Wind Energy is as old as the wind. Ok, jokes aside, it can be used in its pure form to turn a windmill for power or to sail boats on the ocean. Pennsylvania can be quite windy in some locations, so it is a viable option for some alternative energy. Learn more about Wind Energy here at Penn Alternative Fuels. Wind power is quickly becoming the preferred alternative energy and renewable energy source for creating electricity growing at a rate of 30% per year. There is currently over 198,000 megawatts (MW) of wind power being produced throughout the world, though most wind energy is being produced in the United States of America, Europe, and Asia.
Old Fashioned Windmills
In Pennsylvania, especially towards Lancaster County, windmills are basically a staple for any old farm. The Amish have used windmills to power their farms for over a century. The old fashioned windmill acts similar to a propeller on an airplane or boat, but in the reverse fashion. Instead of the engine powering the propeller, the propeller is used to drive a turbine which is used to generate power. An old fashioned windmill needs to be facing the direction of the wind to gain it's full power, as it is mounted in a horizontal position. In some cases you lose out on some of the energy that you can harness from these types of windmills, as they do not always turn the correct direction on their own. Advancements in technology have brought about a new era in wind energy as it is much easier to track the direction of the wind and maneuver the windmill in the correct direction. Another advancement has brought about a whole new type of windmill all together.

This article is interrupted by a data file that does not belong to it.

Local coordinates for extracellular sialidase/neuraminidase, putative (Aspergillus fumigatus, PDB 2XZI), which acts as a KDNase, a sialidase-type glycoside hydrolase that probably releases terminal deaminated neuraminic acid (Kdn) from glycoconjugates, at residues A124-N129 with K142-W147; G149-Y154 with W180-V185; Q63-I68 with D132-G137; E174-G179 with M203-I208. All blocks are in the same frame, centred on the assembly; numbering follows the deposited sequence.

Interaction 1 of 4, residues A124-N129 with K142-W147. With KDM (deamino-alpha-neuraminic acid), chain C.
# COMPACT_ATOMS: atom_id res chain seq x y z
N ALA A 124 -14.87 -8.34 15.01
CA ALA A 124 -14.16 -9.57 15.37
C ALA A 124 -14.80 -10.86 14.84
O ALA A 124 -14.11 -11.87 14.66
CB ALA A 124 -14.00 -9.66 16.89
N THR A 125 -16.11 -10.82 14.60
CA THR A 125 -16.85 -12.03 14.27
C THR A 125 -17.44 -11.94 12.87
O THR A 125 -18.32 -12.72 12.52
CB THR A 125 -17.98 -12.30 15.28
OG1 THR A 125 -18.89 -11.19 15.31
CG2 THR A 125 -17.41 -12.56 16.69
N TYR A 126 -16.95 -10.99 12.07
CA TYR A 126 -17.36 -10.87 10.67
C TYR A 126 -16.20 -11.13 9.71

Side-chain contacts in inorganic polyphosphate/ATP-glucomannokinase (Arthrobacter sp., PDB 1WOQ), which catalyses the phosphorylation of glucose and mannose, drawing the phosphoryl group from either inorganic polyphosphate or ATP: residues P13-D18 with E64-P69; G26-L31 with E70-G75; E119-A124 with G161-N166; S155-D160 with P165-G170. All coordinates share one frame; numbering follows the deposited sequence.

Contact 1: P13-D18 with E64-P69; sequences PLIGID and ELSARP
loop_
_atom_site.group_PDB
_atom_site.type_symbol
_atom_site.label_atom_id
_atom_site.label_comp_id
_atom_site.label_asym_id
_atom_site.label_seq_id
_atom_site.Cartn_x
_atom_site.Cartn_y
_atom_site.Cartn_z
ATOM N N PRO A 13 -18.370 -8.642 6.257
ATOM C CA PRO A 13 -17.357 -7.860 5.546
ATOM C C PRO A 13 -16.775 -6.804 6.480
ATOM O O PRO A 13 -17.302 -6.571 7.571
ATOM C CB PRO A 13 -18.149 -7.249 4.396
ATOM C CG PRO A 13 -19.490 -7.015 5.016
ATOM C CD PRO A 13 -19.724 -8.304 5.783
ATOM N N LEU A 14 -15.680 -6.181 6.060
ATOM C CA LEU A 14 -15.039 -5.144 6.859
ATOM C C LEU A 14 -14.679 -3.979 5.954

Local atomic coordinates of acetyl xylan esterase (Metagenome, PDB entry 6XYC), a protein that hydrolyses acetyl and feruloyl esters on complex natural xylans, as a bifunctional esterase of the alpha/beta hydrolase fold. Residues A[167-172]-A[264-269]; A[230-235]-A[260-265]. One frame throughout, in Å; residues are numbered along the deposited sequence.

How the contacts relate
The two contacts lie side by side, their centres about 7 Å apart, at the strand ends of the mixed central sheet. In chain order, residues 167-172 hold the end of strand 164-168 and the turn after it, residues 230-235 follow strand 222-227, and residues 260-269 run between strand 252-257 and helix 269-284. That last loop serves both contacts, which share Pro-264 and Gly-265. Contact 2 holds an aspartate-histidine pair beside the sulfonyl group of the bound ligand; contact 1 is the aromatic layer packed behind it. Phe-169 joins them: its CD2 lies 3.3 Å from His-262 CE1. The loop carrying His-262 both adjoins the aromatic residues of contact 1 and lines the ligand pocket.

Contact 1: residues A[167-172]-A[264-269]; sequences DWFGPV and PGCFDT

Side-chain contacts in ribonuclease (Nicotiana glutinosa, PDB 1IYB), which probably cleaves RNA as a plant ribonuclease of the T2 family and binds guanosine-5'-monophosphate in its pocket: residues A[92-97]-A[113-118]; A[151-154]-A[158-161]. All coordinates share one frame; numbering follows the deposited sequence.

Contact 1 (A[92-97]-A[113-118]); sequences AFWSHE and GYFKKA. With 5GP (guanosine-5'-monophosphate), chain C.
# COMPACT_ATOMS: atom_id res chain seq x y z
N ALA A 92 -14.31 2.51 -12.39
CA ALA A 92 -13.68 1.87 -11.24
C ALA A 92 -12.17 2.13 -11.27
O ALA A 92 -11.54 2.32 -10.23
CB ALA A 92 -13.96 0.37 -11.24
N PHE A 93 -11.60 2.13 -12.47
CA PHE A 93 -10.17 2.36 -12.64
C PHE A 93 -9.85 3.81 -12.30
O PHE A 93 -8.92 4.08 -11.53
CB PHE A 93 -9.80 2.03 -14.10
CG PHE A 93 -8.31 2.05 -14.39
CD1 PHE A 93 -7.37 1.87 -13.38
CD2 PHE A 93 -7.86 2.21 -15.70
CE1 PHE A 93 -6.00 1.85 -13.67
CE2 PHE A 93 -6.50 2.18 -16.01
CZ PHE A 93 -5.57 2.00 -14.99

Vertical windmills are a newer type of windmill that enables the windmill to be powered by wind from any direction. This is a huge advancement in wind energy technology as it can harness 100% of the wind's energy and turn it into electricity. Because these windmills are mounted in a vertical position, their fins can catch the wind from any direction to power the turbine.
Vertical Axis Wind Turbines
This particular type of wind turbine was developed by a company called WePower. WePower's vision according to their website is, "About enabling communities, businesses and individuals to harness the power of wind as a source of natural, free, clean and renewable energy.", which is a great motto.
Wind farms are large groups of wind turbines in the same location used to create larger amounts of wind power. Many people may only know of the big wind turbines on the sides of mountains, but there are actually 2 types of wind farms; onshore and offshore. An onshore wind farm is located on dry land, while offsore wind farms are built in the ocean or on large bodies of water. The United States of America leads the way in terms of operational onshore wind farm capacity with 781.5 MW of power at the Roscoe Wind Farm, followed by the Horse Hollow Wind Energy Center at 735.5 MW. The UK currently holds the largest offshore wind farm at Thanet Offshore Wind Project with a capacity of 300MW, followed by Horns Rev II in Denmark at 209 MW.
Onshore Wind Farms